Reuters reported that the U.S. military confirmed on Saturday that a U.S. air strike had hit an Islamic State area in western Mosul where local residents and officials say as many as 200 civilians may have been killed.
The American confirmation followed a decision by Iraqi government forces to pause their drive to recapture west Mosul on Saturday because of the high rate of civilian casualties, a security forces spokesman said, a move apparently motivated by the incident.
What happened in the incident on March 17 in Mosul al-Jadida district is still unclear. Some residents say a coalition air strike hit an explosive-filled truck, detonating a blast that collapsed buildings packed with families.
Mosul municipality chief, Abdul Sattar al-Habbo, who is supervising the rescue, said 240 bodies had been pulled from the rubble of collapsed buildings. Previous estimates from local officials had said around 130 people had died.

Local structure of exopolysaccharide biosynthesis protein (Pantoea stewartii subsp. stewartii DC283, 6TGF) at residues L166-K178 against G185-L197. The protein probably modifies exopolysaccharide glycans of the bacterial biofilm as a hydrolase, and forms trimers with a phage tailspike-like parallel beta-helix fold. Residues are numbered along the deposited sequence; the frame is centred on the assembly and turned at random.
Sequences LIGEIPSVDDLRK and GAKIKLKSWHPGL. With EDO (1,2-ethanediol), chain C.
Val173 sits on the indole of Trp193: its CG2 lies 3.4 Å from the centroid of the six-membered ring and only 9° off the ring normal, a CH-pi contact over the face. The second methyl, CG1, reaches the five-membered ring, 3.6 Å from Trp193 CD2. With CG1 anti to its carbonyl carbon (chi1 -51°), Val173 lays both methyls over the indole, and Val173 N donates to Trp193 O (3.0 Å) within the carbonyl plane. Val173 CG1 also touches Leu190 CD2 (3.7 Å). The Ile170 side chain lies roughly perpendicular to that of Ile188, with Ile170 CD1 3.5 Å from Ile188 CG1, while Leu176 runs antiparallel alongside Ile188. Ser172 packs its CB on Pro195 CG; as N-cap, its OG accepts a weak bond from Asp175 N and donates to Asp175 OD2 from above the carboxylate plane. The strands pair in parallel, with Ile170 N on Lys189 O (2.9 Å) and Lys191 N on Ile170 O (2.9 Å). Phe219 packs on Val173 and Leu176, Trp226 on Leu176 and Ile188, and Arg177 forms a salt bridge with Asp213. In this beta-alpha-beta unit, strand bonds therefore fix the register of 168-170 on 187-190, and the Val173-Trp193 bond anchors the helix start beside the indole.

Residents escaping besieged western Mosul have told of Iraqi and U.S.-led coalition air strikes demolishing buildings and killing civilians in several cases.The insurgents have also used civilians as human shields and opened fire on them as they try to escape Islamic State-held neighborhoods, fleeing residents said.
The Iraqi Observatory for Human Rights said that since the campaign on western Mosul began on Feb. 19, unconfirmed reports said nearly 700 civilians had been killed by government and coalition air strikes or Islamic State actions.
The ISIS militants have used car bombs, snipers and mortar fire to counter the offensive. They have also stationed themselves in homes belonging to Mosul residents to fire at Iraqi troops, often drawing air or artillery strikes that have killed civilians.